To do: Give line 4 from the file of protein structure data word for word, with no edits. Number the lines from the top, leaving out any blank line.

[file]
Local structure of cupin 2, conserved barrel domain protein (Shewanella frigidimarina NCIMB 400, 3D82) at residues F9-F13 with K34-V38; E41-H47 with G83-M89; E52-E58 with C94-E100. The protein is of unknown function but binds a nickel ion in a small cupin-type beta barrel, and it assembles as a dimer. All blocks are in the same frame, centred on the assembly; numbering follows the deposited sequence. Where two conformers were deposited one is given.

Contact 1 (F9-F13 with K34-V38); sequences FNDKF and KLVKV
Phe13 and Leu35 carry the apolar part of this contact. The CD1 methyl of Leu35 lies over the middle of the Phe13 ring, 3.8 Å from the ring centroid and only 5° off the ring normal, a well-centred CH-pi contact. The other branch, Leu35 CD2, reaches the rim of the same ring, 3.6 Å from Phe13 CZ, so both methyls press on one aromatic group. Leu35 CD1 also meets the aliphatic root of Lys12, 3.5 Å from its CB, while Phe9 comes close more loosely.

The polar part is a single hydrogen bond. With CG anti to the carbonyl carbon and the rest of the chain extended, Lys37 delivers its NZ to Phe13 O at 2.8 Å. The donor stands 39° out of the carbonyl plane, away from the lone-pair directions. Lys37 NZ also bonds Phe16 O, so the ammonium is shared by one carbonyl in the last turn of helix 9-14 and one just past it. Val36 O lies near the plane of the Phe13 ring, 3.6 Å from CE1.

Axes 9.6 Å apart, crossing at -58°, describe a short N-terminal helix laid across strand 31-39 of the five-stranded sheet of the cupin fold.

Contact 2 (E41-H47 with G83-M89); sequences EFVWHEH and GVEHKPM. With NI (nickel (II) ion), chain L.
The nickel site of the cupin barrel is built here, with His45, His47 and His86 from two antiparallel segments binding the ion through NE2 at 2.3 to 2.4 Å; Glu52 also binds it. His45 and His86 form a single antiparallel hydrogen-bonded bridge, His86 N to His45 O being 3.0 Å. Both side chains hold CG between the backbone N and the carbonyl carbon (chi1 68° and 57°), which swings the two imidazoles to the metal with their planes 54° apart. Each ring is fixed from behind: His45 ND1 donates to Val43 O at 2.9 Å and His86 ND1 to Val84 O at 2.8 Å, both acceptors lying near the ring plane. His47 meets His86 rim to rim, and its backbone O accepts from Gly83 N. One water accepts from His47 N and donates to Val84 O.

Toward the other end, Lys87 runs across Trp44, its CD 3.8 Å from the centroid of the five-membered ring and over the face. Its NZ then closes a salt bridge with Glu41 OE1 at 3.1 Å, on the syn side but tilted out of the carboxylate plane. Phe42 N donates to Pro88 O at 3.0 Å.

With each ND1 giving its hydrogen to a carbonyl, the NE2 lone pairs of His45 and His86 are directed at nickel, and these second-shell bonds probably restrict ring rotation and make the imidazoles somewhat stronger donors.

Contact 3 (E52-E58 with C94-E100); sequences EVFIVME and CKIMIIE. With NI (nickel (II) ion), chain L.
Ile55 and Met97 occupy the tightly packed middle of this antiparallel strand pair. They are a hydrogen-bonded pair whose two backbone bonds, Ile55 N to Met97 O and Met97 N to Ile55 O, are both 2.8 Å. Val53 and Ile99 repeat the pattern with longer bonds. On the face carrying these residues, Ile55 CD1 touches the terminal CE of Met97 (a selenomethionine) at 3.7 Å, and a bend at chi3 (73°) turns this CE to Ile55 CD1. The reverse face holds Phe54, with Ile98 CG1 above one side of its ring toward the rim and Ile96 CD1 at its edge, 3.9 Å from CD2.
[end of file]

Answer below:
The polar part is a single hydrogen bond. With CG anti to the carbonyl carbon and the rest of the chain extended, Lys37 delivers its NZ to Phe13 O at 2.8 Å. The donor stands 39° out of the carbonyl plane, away from the lone-pair directions. Lys37 NZ also bonds Phe16 O, so the ammonium is shared by one carbonyl in the last turn of helix 9-14 and one just past it. Val36 O lies near the plane of the Phe13 ring, 3.6 Å from CE1.